Why are gas prices increasing?





I'm often asked this question by friends and family. I sometimes answer them by reminding them of the little sign that pops up in the local coffee shop from time to time. It usually says something like, "Due to a poor coffee bean harvest, the price of coffee beans has gone up." So your morning cup of coffee will cost you a few pennies more. We throw an extra nickel or two on the counter but usually don't think twice about it.

Gasoline prices really aren't much different. The main ingredient, crude oil, is traded on the same commodity exchanges that those coffee beans are. And when demand for any commodity is greater than supply, the price goes up. As you see in the news, many oil producing countries are facing an uncertain future. Unfortunately, those concerns translate into higher crude oil prices. In fact, oil prices have tripled since 2000. Then, adding complexity, refined gases and other fuels are also commodities trades on the same floor as coffee and crude oil.

Demand for gas in the US and Canada has continued to grow despite the fact that refineries across North America are running flat out. While there is no shortage, there is little room in the system to meet the excess demand. In short, that is largely why the price of gasoline has gone up in the past few years. But instead of putting a little cardboard sign on the counter announcing the price, we think it's important to put the price on the big signs out front.

Well it may be hard to believe but there's a lot more money to be made selling a cup of coffee than by selling a liter of gasoline. That bigger profit makes it easier for the coffee shop to absorb increases in the price of coffee beans than for crude oil. But think about it, has the price of your morning cup of coffee ever gone down?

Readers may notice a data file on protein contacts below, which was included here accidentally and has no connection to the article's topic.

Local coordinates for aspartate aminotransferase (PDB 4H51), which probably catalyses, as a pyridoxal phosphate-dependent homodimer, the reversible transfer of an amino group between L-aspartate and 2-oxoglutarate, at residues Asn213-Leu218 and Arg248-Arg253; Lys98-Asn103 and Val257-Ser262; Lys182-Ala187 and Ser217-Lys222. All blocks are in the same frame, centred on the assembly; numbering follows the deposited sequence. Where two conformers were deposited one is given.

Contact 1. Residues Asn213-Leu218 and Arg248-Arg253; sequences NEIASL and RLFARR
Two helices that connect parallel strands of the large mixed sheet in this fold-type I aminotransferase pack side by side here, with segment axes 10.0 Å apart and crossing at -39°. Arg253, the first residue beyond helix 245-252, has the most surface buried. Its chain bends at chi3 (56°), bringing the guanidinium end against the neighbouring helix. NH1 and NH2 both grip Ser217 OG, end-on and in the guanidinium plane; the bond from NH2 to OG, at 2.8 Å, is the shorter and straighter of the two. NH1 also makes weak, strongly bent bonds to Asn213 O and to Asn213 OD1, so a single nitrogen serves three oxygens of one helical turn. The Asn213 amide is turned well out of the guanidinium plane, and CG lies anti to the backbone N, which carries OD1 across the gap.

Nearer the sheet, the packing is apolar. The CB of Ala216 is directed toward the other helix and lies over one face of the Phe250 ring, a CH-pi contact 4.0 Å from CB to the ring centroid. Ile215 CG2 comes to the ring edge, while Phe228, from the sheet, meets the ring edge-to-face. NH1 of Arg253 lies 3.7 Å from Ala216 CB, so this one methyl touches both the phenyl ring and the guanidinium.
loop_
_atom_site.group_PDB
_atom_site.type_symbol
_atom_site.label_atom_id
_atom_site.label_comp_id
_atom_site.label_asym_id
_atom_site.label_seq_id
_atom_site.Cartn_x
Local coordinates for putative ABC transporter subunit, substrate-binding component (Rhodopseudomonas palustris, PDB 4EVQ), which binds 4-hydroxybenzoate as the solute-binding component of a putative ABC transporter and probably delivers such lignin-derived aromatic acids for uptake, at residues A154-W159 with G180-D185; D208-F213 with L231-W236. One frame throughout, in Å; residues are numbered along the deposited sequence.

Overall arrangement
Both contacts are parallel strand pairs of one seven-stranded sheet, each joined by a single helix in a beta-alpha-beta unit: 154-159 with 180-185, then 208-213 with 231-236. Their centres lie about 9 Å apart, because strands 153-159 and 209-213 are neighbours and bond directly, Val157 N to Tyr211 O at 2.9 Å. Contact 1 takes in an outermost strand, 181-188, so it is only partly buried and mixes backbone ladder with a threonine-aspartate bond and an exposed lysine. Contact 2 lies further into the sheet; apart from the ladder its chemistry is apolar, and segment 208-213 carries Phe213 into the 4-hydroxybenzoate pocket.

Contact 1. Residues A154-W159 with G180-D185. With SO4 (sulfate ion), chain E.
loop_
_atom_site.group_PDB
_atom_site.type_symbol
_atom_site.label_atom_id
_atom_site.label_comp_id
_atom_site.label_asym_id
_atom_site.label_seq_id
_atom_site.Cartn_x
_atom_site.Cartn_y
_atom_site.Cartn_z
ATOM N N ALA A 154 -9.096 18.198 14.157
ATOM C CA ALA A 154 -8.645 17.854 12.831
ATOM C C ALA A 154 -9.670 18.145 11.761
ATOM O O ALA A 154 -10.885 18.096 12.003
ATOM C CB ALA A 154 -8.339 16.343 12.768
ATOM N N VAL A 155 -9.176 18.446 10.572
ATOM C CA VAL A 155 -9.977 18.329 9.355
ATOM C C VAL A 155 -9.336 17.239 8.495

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Manhattan Farmers




After taking the Rising Food Prices Quiz, a reader writes:

Developing countries could benefit from producing their own biofuels but they will need assistance to do it. First, they need the infrastructure for mass production (farming equipment, techniques, education, processing tools, etc.). If, in addition to producing their own food energy, they can also sell to foreign markets without having to pay high tariffs then biofuels can have a positive effect.

I definitely agree. It doesn't make any sense for the US (and other developed countries) to be spending tax dollars to subsidize "farmers" who are already millionaires living in Manhattan. Click here to see the map of how many there are. Obviously, a little money in the direction of those eating mud cookies would have a greater impact.

Even better, how about a subsidy for English teachers?

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Do you like corn? So does your car.



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#887: Musical Warm-up


ELLLO music videos and podcasts of interviews can also be found here. Click the subscribe button to automatically receive updates in iTunes. It's free! This song is based on interview #887.
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Dirt Cookies

This week, Brian talks about the Canada's strong economy. Other countries have not been so lucky. Here are the effects of rising food prices in Haiti:




It's lunch time in one of Haiti's most desperate slums, but because of rising food prices, some of the poorest can't even afford a daily plate of rice. Instead...

they are taking desperate measures to fill their bellies. This mother and her toddler now rely on a traditional Haitian remedy for hunger pangs: cookies made of dried yellow dirt. The remedy has long been used by pregnant women and children as an antacid and source of calcium. But now cookies made of dirt, salt, and vegetable shortening have become a regular meal for some. Food prices are up as much as 40% on some Caribbean islands after floods from last year's hurricane season damaged crops. Because of that, Caribbean leaders held an emergency summit to discuss cutting food taxes and coming up with ways to reduce the islands dependance on imports. Haitian doctors say those that rely on the cookies are at risk from malnutrition. And officials warn that dirt can contain deadly parasites or toxins.
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